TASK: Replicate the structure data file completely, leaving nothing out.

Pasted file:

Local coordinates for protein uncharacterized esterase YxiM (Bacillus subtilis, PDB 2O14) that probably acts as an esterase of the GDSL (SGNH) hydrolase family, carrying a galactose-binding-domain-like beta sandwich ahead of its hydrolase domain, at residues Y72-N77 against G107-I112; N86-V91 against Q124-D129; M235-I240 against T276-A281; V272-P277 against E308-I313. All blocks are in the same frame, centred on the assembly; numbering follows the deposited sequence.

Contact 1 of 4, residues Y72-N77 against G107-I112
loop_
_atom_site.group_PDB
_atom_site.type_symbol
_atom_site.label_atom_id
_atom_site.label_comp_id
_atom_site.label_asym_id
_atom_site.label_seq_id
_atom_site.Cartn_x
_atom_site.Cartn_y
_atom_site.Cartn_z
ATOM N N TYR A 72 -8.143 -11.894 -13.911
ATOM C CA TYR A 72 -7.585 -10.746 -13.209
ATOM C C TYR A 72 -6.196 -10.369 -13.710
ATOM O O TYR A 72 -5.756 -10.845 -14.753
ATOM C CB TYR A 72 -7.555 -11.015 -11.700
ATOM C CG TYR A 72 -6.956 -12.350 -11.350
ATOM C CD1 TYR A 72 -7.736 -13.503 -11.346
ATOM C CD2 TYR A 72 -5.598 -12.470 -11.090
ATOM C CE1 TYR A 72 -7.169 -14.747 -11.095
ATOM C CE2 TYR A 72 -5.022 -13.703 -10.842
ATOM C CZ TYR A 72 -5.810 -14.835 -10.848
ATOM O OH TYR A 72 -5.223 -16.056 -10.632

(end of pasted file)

Local coordinates for protein uncharacterized esterase YxiM (Bacillus subtilis, PDB 2O14) that probably acts as an esterase of the GDSL (SGNH) hydrolase family, carrying a galactose-binding-domain-like beta sandwich ahead of its hydrolase domain, at residues Y72-N77 against G107-I112; N86-V91 against Q124-D129; M235-I240 against T276-A281; V272-P277 against E308-I313. All blocks are in the same frame, centred on the assembly; numbering follows the deposited sequence.

Contact 1 of 4, residues Y72-N77 against G107-I112
loop_
_atom_site.group_PDB
_atom_site.type_symbol
_atom_site.label_atom_id
_atom_site.label_comp_id
_atom_site.label_asym_id
_atom_site.label_seq_id
_atom_site.Cartn_x
_atom_site.Cartn_y
_atom_site.Cartn_z
ATOM N N TYR A 72 -8.143 -11.894 -13.911
ATOM C CA TYR A 72 -7.585 -10.746 -13.209
ATOM C C TYR A 72 -6.196 -10.369 -13.710
ATOM O O TYR A 72 -5.756 -10.845 -14.753
ATOM C CB TYR A 72 -7.555 -11.015 -11.700
ATOM C CG TYR A 72 -6.956 -12.350 -11.350
ATOM C CD1 TYR A 72 -7.736 -13.503 -11.346
ATOM C CD2 TYR A 72 -5.598 -12.470 -11.090
ATOM C CE1 TYR A 72 -7.169 -14.747 -11.095
ATOM C CE2 TYR A 72 -5.022 -13.703 -10.842
ATOM C CZ TYR A 72 -5.810 -14.835 -10.848
ATOM O OH TYR A 72 -5.223 -16.056 -10.632